For the third instalment of what has become a favourite historical crime series for me we move out of the 60’s and into 1970. The book opens with one of the series’ heroes, Inspector Kolbjørn Kristiansen or K2 as he’s referred to by the press, sitting on a train and witnessing a young woman outside behaving erratically and seeming to be in great fear. The woman attempts to catch the train and even motions to K2 that he should pull the emergency cord after the doors close before she can board. He doesn’t, not realising what she wants until it’s too late, and a few hours later he is called to the scene of the woman’s murder. She is soon identified as Marie Morgenstierne, the young woman who was the fiancée of Falko Reinhardt, a charismatic political activist who disappeared two years earlier.
Fortunately for K2 he is once again able to call on the crime solving assistance of Patricia Borchmann. She is the daughter of an old family friend and her logic and intelligence has helped K2 solve two previous cases (or if we’re being scrupulously honest we should admit she’s done most of the solving all on her own). Patricia is in a wheelchair and chooses not to leave her home but none of that stops her from thinking things through and directing K2’s questioning of suspects and evidence collection. The series titles all relate to the type of crime Patricia sees at the heart of the story and here she feels that the killing of Marie Morgenstierne is the kind of crime that sets of a chain reaction of sorts. Events, including further killings, that might never have taken place but for the original murder. This is just one aspect of the unique perspective Patricia brings to crime solving and the series.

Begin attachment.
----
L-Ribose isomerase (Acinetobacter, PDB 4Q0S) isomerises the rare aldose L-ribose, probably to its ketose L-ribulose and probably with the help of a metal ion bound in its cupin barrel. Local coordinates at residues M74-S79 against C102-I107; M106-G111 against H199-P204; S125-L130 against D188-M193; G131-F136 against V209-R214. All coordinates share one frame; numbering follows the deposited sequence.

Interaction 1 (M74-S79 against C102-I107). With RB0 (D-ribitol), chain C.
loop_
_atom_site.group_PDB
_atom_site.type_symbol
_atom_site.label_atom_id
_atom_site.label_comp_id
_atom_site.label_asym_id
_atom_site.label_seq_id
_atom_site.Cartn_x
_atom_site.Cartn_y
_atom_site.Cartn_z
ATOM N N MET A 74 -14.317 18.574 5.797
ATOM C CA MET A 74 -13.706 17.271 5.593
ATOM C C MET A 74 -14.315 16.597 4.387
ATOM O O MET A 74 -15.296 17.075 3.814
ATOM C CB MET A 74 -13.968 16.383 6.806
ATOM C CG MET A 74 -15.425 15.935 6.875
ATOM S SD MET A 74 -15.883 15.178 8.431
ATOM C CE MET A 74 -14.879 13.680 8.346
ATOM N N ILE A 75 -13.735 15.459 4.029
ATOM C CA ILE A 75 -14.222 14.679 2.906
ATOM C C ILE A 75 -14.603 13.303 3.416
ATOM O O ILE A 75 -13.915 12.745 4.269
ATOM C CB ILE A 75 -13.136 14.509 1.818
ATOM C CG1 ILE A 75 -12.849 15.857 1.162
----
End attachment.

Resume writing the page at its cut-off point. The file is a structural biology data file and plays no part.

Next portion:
Another thing I thoroughly enjoy about this series is its exploration of Norwegian history. As with the previous two books there are aspects of the story that hark back to WWII but there is a lot of fascinating contemporary detail as well. Marie’s circle of activist friends are key to this element of the novel. Her missing fiancé was leader of a radical communist group which is attempting to carry on its work despite the loss of their leader. The young people’s activism is contrasted with that of a network of older men who had been convicted of being involved with the Nazis during the war and thought, perhaps, to still be active on the right-wing side of politics. Might they really be planning some kind of attack on a prominent political figure? And if so can K2 and Patricia prevent it from taking place?
The suspect pool for Marie’s murder is pretty wide. After Marie’s death there are three members of Falko Reinhardt’s group left for K2 to investigate and he must also look to former member, Miriam Filtvedt Bentsen, who chose to move to a less radical group some time after the leader’s disappearance. There are also several former Nazis whose current activities he needs to dig into and possibly even Falko Reinhard’s parents who are still struggling with the disappearance of their much-adored only child. Even Marie’s father is a potential suspect, having been estranged from his daughter largely due to their wildly opposite political leanings. This all makes for a fascinating and complex story and a difficult crime for Patricia and K2 to solve. Even the resolution here is complicated, though it is satisfying.